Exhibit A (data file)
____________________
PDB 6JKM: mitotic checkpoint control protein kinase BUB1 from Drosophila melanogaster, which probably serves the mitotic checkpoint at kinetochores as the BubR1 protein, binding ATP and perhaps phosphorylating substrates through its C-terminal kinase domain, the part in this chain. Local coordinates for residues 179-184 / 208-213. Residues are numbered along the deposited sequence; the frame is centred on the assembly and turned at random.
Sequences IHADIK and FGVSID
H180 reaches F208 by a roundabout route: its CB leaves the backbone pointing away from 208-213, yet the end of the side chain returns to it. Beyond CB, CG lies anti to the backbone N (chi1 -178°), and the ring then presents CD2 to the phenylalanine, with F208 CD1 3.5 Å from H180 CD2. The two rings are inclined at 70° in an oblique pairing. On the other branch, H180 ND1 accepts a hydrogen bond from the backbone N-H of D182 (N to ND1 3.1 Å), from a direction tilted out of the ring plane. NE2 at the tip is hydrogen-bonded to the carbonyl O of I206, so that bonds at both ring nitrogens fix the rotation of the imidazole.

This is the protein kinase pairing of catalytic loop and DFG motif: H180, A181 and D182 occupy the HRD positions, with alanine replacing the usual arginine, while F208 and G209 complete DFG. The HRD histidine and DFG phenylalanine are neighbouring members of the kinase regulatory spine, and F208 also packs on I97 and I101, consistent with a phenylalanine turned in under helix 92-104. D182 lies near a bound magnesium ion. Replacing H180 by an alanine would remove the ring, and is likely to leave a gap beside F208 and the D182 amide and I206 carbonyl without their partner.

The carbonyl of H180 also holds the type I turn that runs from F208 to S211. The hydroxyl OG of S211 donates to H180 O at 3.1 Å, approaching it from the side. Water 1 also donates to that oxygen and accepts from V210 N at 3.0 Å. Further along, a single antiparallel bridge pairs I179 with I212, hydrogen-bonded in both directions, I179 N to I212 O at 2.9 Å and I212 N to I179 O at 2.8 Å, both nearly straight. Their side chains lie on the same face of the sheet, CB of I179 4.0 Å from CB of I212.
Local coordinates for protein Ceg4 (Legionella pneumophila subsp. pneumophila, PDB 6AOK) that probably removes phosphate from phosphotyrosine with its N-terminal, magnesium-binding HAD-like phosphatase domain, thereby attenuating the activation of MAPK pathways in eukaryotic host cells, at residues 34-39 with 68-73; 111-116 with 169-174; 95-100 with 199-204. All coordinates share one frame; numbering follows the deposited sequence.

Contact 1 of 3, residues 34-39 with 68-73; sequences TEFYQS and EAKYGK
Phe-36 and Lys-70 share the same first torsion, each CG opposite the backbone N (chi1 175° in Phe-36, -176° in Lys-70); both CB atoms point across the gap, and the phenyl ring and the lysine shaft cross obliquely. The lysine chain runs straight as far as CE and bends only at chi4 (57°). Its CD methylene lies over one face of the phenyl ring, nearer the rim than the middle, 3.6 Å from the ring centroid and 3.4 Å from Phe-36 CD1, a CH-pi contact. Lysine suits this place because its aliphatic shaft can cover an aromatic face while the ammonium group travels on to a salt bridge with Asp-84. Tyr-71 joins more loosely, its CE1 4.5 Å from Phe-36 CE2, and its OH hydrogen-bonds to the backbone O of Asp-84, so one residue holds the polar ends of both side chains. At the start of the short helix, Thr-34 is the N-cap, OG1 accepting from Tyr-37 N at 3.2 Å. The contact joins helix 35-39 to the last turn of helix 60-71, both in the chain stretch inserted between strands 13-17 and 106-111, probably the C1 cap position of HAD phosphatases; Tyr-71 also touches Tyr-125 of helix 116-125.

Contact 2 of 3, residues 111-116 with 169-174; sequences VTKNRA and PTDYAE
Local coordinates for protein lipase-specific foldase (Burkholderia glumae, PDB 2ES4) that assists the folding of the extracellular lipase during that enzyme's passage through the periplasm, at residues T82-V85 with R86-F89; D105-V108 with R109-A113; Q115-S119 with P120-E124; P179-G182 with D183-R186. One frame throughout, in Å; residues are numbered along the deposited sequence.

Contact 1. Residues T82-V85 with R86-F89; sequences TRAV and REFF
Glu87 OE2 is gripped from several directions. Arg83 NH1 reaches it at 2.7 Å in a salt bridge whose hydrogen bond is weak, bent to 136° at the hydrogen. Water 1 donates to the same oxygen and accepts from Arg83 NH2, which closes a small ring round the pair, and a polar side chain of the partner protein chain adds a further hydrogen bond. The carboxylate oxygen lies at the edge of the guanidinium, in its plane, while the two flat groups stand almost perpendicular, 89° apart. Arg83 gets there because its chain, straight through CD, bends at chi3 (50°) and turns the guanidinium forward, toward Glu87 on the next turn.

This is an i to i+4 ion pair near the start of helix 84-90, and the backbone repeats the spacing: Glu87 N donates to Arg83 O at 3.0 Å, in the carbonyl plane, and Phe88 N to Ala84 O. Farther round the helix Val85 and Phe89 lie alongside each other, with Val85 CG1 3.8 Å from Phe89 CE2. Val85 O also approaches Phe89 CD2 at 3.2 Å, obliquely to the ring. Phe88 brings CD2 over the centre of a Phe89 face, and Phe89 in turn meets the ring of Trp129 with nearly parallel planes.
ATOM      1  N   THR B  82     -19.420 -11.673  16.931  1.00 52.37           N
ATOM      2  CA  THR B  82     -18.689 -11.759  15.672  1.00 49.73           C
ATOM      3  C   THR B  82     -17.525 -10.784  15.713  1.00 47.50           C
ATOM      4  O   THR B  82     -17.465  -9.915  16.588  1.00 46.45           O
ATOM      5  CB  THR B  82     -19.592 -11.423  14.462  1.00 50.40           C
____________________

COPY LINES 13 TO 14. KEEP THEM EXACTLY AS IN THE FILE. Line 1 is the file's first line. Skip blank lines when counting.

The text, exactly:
This is an i to i+4 ion pair near the start of helix 84-90, and the backbone repeats the spacing: Glu87 N donates to Arg83 O at 3.0 Å, in the carbonyl plane, and Phe88 N to Ala84 O. Farther round the helix Val85 and Phe89 lie alongside each other, with Val85 CG1 3.8 Å from Phe89 CE2. Val85 O also approaches Phe89 CD2 at 3.2 Å, obliquely to the ring. Phe88 brings CD2 over the centre of a Phe89 face, and Phe89 in turn meets the ring of Trp129 with nearly parallel planes.
ATOM      1  N   THR B  82     -19.420 -11.673  16.931  1.00 52.37           N